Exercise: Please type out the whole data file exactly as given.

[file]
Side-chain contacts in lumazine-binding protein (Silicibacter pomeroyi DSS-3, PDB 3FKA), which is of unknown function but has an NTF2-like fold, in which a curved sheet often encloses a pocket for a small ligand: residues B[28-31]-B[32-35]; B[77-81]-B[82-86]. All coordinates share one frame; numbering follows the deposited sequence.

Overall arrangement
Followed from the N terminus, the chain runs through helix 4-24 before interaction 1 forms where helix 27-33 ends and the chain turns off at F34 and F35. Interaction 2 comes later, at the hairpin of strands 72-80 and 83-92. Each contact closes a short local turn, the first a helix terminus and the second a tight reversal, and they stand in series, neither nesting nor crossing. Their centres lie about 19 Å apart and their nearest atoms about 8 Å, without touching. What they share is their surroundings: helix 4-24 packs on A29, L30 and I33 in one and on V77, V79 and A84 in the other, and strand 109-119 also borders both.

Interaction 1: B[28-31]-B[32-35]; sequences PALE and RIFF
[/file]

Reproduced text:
Side-chain contacts in lumazine-binding protein (Silicibacter pomeroyi DSS-3, PDB 3FKA), which is of unknown function but has an NTF2-like fold, in which a curved sheet often encloses a pocket for a small ligand: residues B[28-31]-B[32-35]; B[77-81]-B[82-86]. All coordinates share one frame; numbering follows the deposited sequence.

Overall arrangement
Followed from the N terminus, the chain runs through helix 4-24 before interaction 1 forms where helix 27-33 ends and the chain turns off at F34 and F35. Interaction 2 comes later, at the hairpin of strands 72-80 and 83-92. Each contact closes a short local turn, the first a helix terminus and the second a tight reversal, and they stand in series, neither nesting nor crossing. Their centres lie about 19 Å apart and their nearest atoms about 8 Å, without touching. What they share is their surroundings: helix 4-24 packs on A29, L30 and I33 in one and on V77, V79 and A84 in the other, and strand 109-119 also borders both.

Interaction 1: B[28-31]-B[32-35]; sequences PALE and RIFF